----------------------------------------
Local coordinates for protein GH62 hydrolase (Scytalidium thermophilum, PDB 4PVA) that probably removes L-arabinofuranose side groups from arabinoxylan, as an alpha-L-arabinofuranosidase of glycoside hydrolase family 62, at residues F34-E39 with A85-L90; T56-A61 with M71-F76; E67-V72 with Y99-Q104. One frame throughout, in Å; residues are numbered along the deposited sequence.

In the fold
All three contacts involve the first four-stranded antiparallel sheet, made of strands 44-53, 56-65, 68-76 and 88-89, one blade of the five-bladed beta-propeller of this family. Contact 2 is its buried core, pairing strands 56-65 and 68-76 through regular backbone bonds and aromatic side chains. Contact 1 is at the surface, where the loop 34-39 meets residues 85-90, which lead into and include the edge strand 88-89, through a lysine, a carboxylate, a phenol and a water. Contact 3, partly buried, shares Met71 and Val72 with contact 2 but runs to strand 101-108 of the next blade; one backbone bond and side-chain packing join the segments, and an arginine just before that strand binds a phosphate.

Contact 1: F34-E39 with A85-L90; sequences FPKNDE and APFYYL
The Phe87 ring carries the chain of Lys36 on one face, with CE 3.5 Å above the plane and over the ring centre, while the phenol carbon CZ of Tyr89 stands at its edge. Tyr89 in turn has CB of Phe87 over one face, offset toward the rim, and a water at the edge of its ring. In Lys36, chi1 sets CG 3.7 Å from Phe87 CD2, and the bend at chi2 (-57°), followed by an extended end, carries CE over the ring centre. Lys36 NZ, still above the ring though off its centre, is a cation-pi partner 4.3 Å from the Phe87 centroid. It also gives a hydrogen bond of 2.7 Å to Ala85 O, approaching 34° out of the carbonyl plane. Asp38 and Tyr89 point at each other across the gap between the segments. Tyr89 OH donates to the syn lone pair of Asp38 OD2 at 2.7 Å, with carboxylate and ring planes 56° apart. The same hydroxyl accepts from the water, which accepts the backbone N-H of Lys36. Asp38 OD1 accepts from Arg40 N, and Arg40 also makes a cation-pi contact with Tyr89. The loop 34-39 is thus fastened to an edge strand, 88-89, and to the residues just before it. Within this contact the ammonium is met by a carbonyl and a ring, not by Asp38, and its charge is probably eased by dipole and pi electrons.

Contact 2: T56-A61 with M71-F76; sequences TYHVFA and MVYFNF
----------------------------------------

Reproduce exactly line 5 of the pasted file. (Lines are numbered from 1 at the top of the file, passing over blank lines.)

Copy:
The Phe87 ring carries the chain of Lys36 on one face, with CE 3.5 Å above the plane and over the ring centre, while the phenol carbon CZ of Tyr89 stands at its edge. Tyr89 in turn has CB of Phe87 over one face, offset toward the rim, and a water at the edge of its ring. In Lys36, chi1 sets CG 3.7 Å from Phe87 CD2, and the bend at chi2 (-57°), followed by an extended end, carries CE over the ring centre. Lys36 NZ, still above the ring though off its centre, is a cation-pi partner 4.3 Å from the Phe87 centroid. It also gives a hydrogen bond of 2.7 Å to Ala85 O, approaching 34° out of the carbonyl plane. Asp38 and Tyr89 point at each other across the gap between the segments. Tyr89 OH donates to the syn lone pair of Asp38 OD2 at 2.7 Å, with carboxylate and ring planes 56° apart. The same hydroxyl accepts from the water, which accepts the backbone N-H of Lys36. Asp38 OD1 accepts from Arg40 N, and Arg40 also makes a cation-pi contact with Tyr89. The loop 34-39 is thus fastened to an edge strand, 88-89, and to the residues just before it. Within this contact the ammonium is met by a carbonyl and a ring, not by Asp38, and its charge is probably eased by dipole and pi electrons.